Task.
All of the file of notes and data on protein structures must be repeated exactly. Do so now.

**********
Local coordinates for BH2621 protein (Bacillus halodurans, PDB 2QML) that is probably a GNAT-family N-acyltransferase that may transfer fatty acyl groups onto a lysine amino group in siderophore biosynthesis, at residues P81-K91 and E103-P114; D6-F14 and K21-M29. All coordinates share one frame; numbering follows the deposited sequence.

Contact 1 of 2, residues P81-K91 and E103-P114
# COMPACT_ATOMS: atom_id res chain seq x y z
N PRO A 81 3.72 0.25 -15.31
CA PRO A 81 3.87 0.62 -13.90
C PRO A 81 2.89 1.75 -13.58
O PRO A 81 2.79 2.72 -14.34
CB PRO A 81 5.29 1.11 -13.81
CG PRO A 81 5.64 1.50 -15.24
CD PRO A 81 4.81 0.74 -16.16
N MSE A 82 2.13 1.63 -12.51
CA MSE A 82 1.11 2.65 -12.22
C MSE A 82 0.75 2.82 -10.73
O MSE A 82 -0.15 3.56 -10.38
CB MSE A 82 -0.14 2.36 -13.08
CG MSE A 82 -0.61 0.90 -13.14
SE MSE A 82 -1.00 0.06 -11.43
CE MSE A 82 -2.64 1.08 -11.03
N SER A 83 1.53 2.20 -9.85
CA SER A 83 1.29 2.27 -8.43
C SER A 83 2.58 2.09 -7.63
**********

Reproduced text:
Local coordinates for BH2621 protein (Bacillus halodurans, PDB 2QML) that is probably a GNAT-family N-acyltransferase that may transfer fatty acyl groups onto a lysine amino group in siderophore biosynthesis, at residues P81-K91 and E103-P114; D6-F14 and K21-M29. All coordinates share one frame; numbering follows the deposited sequence.

Contact 1 of 2, residues P81-K91 and E103-P114
# COMPACT_ATOMS: atom_id res chain seq x y z
N PRO A 81 3.72 0.25 -15.31
CA PRO A 81 3.87 0.62 -13.90
C PRO A 81 2.89 1.75 -13.58
O PRO A 81 2.79 2.72 -14.34
CB PRO A 81 5.29 1.11 -13.81
CG PRO A 81 5.64 1.50 -15.24
CD PRO A 81 4.81 0.74 -16.16
N MSE A 82 2.13 1.63 -12.51
CA MSE A 82 1.11 2.65 -12.22
C MSE A 82 0.75 2.82 -10.73
O MSE A 82 -0.15 3.56 -10.38
CB MSE A 82 -0.14 2.36 -13.08
CG MSE A 82 -0.61 0.90 -13.14
SE MSE A 82 -1.00 0.06 -11.43
CE MSE A 82 -2.64 1.08 -11.03
N SER A 83 1.53 2.20 -9.85
CA SER A 83 1.29 2.27 -8.43
C SER A 83 2.58 2.09 -7.63